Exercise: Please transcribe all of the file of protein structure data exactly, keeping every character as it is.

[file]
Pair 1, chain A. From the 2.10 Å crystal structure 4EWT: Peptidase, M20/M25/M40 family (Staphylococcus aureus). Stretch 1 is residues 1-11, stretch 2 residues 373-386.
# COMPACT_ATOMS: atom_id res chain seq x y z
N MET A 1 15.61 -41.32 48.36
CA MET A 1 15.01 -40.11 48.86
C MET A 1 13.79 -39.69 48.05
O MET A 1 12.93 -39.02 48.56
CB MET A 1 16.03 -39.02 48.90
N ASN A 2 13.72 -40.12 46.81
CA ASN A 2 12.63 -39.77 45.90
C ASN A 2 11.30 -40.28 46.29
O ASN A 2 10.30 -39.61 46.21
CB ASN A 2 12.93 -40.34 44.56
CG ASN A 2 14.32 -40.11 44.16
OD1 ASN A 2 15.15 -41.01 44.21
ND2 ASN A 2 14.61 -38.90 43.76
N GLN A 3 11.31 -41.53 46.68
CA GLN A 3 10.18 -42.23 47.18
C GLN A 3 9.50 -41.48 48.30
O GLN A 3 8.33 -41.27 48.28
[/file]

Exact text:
Pair 1, chain A. From the 2.10 Å crystal structure 4EWT: Peptidase, M20/M25/M40 family (Staphylococcus aureus). Stretch 1 is residues 1-11, stretch 2 residues 373-386.
# COMPACT_ATOMS: atom_id res chain seq x y z
N MET A 1 15.61 -41.32 48.36
CA MET A 1 15.01 -40.11 48.86
C MET A 1 13.79 -39.69 48.05
O MET A 1 12.93 -39.02 48.56
CB MET A 1 16.03 -39.02 48.90
N ASN A 2 13.72 -40.12 46.81
CA ASN A 2 12.63 -39.77 45.90
C ASN A 2 11.30 -40.28 46.29
O ASN A 2 10.30 -39.61 46.21
CB ASN A 2 12.93 -40.34 44.56
CG ASN A 2 14.32 -40.11 44.16
OD1 ASN A 2 15.15 -41.01 44.21
ND2 ASN A 2 14.61 -38.90 43.76
N GLN A 3 11.31 -41.53 46.68
CA GLN A 3 10.18 -42.23 47.18
C GLN A 3 9.50 -41.48 48.30
O GLN A 3 8.33 -41.27 48.28